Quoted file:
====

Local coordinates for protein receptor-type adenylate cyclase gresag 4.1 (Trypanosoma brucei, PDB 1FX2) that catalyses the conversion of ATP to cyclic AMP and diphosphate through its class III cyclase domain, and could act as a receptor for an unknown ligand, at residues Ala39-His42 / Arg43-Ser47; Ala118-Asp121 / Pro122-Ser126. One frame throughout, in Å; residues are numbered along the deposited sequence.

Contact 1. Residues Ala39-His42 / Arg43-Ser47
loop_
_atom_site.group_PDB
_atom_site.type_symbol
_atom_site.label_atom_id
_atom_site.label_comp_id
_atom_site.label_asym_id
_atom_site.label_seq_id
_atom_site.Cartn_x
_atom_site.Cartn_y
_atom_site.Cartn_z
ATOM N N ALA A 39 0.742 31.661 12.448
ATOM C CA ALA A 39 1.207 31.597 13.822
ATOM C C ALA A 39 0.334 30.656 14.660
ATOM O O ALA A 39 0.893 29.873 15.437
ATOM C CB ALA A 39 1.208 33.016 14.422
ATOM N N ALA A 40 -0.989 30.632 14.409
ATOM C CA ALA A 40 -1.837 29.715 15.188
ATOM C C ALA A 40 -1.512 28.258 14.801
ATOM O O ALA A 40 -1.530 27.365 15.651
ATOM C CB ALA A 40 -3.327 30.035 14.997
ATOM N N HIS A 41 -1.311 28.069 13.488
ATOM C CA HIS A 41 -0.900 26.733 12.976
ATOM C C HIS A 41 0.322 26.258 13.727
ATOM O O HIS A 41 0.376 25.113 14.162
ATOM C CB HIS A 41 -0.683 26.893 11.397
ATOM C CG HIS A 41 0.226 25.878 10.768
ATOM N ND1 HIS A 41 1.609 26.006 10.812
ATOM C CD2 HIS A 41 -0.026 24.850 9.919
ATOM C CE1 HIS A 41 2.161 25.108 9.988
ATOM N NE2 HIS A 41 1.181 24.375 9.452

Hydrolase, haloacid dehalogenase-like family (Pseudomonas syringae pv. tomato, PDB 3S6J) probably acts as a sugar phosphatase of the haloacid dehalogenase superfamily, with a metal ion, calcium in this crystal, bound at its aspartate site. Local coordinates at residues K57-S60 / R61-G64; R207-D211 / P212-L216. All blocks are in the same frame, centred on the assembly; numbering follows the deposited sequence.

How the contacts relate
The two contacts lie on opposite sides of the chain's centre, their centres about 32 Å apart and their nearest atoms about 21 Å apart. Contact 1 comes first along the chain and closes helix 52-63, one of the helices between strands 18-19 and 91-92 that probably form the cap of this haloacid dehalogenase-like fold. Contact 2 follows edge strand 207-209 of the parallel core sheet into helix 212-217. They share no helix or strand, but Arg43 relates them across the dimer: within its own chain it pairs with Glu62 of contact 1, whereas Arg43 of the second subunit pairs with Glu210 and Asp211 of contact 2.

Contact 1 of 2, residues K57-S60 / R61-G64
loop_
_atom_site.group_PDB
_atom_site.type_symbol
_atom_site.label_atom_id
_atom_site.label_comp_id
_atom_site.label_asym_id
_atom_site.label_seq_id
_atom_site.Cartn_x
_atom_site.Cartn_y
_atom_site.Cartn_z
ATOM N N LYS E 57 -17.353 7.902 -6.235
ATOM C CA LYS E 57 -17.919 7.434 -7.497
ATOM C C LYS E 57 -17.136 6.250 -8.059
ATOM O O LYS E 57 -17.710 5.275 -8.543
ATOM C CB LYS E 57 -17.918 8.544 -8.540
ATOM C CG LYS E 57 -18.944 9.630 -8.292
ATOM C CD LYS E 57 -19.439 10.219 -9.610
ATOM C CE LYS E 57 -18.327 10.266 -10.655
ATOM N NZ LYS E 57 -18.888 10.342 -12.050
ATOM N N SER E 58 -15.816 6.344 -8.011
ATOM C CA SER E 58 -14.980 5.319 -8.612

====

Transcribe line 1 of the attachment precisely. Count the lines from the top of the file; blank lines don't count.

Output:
Local coordinates for protein receptor-type adenylate cyclase gresag 4.1 (Trypanosoma brucei, PDB 1FX2) that catalyses the conversion of ATP to cyclic AMP and diphosphate through its class III cyclase domain, and could act as a receptor for an unknown ligand, at residues Ala39-His42 / Arg43-Ser47; Ala118-Asp121 / Pro122-Ser126. One frame throughout, in Å; residues are numbered along the deposited sequence.